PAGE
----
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Henin Tries to End Spat with Clijsters

LEIPZIG, Germany (Reuters) - U.S. and French Open champion Justine Henin-Hardenne has tried to resolve her long-running dispute with world No. 1 Kim Clijsters.

The two Belgians have clashed repeatedly on and off court over the year with Henin twice getting the better of Clijsters in grand slam finals in June in Paris and earlier this month in New York.

Clijsters has accused Henin of gamesmanship and her father also wondered about the dramatic physical improvement of his daughter's big rival.

But at the Leipzig Grand Prix in Germany Tuesday, Henin, who aims to become world No. 1 by the end of October, said she forgave Clijsters.

"I was a little disappointed with some of the things which she said and I think everyone can understand that," Henin told reporters. "But I think she was probably disappointed after losing to me and I understand that."

"Everyone has to understand that there is a lot of pressure on both of us and it's not always easy to deal with the situation."

UNFAIR ADVANTAGE

Clijsters had intimated that Henin gained an unfair advantage by taking an injury break to have blisters taped -- thus giving herself a breather -- while beating her in the final of the Accura Classic in San Diego last month.

The Flemish-speaking Belgian said that Henin "suddenly started running like a demon" after receiving treatment and that she (Henin) "sometimes did this in matches."

Henin was nevertheless keen to forget their differences on Tuesday. "I have no problems with what has happened in the past. I said everything I wanted to say and Kim deserves to be number one.

"We are mature enough to go on court or on tour together and say it's in the past and we will do that.

"We will have to travel a lot together and it's better to have a good relationship. I want to concentrate on what I want to do."

Clijsters's father Leo also appeared to hint in Belgian news reports after Henin's U.S. Open win that her improvement in physique had not been naturally acquired. Some papers suggested he was hinting at drugs-use but Clijsters has since denied this.

The 21-year-old Henin, who Monday drove from her new apartment near Marloie in Belgium to take part in Leipzig, has been receiving treatment on a bad back and a knee problem which has been troubling her since her New York triumph.
 

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Henin-Hardenne focused on No. 1, not doping claims

BY DAVID HEIN
Associated Press
Sep. 23, 2003 5:51 p.m.

LEIPZIG, Germany (AP)— French and U.S. Open champion Justine Henin-Hardenne said Tuesday she has put accusations of doping behind her and is eying the world No. 1 ranking.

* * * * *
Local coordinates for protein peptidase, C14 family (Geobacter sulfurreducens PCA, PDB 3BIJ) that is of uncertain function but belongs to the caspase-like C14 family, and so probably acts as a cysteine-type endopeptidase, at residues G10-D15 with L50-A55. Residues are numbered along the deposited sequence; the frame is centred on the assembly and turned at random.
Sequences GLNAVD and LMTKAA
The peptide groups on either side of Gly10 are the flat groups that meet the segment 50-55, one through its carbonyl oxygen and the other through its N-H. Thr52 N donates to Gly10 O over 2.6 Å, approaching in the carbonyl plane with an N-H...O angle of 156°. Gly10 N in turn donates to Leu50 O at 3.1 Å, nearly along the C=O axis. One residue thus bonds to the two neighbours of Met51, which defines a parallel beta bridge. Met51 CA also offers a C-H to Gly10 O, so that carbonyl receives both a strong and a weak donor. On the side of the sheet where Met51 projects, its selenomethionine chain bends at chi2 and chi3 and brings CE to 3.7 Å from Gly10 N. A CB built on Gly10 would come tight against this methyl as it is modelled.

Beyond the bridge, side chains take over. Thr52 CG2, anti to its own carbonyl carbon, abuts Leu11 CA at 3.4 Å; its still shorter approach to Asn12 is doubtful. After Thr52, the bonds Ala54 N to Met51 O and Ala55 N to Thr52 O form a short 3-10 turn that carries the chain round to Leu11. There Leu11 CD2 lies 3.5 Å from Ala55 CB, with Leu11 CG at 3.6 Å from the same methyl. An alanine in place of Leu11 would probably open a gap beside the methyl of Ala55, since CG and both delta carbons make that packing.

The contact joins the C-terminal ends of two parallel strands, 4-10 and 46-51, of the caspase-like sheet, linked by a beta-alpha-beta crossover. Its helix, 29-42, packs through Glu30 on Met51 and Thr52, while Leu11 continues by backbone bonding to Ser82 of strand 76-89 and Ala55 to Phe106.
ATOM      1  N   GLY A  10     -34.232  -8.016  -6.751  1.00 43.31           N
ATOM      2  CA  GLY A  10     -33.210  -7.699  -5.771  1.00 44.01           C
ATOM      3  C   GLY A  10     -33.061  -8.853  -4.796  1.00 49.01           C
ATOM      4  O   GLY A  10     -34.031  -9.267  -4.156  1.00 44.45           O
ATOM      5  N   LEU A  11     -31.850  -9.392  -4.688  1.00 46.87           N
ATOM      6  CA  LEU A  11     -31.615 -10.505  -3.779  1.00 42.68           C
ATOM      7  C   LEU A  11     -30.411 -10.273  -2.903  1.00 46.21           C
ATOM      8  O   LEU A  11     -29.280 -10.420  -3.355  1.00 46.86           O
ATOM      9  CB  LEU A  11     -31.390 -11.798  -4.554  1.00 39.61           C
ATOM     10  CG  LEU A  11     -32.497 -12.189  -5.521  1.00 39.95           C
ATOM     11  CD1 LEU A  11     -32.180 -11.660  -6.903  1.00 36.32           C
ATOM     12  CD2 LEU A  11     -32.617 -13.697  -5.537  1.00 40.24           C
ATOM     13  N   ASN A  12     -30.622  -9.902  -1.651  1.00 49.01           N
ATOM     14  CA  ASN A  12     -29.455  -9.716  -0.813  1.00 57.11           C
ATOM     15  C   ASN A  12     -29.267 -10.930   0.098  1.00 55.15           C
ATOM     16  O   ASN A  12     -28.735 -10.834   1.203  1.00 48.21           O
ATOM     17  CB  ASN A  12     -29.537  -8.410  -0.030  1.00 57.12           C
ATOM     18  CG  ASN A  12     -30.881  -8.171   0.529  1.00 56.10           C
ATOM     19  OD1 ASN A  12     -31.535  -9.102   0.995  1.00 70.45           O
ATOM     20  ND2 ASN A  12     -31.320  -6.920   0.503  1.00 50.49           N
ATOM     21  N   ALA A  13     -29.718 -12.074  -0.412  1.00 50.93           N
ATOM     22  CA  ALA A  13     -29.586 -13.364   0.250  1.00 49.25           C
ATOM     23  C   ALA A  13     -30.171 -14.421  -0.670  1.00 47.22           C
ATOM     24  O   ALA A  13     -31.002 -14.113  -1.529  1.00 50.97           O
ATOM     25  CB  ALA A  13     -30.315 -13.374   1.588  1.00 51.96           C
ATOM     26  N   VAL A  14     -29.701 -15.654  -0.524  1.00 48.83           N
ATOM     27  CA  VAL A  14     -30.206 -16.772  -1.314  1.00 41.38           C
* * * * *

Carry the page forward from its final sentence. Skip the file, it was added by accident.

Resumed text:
Henin-Hardenne expressed her disappointment with comments that came from the camp of fellow Belgian and world No. 1 Kim Clijsters, insinuating that she may be taking doping performance-boosting substances.

"It was crazy for sure. But you can't stop people from talking about things," said Henin-Hardenne, who is playing at the Sparkassen Cup, her first tournament since winning the U.S. Open two weeks ago.

After Henin-Hardenne beat Clijsters in the U.S. Open final, Clijsters' father Leo speculated in the local Belgian media about Henin-Hardenne's apparent weight and muscle gain.

Former French Open semifinalists Filip De Wulf, now a journalist, accused the 21-year-old Henin-Hardenne of using performance-enhancing drugs. He retracted the claim afterward in an apologetic letter to the double grand slam winner printed in the Belgian media.

Wim Vandeven, the physical trainer for Belgian player Els Callens, also questioned Henin-Hardenne's muscle development since working with new trainer Pat Etcheberry.

"My only doping is work," Henin-Hardenne said upon her return to Belgium from her latest grand slam triumph.

Clijsters, who has been her rival since they played youth tournaments, is also entered in the Sparkassen Cup. She blamed the ruckus on the media.

"The Belgium media doesn't know enough about tennis to make comments," Clijsters said. "They want to create gossip in magazines like they do in the United States. But Belgium is too small for that."

Clijsters' loss to Henin-Hardenne was the second straight in a grand slam final after the French, heating up the rivalry between the two players.

"There's a lot of pressure on us (from Belgium) and it's not always easy to deal with it for either camp," Henin-Hardenne said. "I have no more problems with what happened in the past. I said what I needed to. I just want to forget about everything else."

Henin-Hardenne said two weeks vacation in Belgium helped a beat-up body, with a hurting knee and ongoing treatment for her back.

"It's been a tough summer. I need some time to recover," she said. "The most important thing for me is to be ready for 2004."

Henin-Hardenne is closing in on Clijsters' top ranking and could overtake her by early October at the Filderstadt tournament.

"It's a goal for sure, but it's not the end of the world. If I get it by the end of the year, it would be great," she said. "But I'm patient. Next year would be great too."

Henin-Hardenne reached the Sparkassen Cup semifinals last year. She starts play in the second round on Wednesday or Thursday against Czech player Denisa Chladkova.
 
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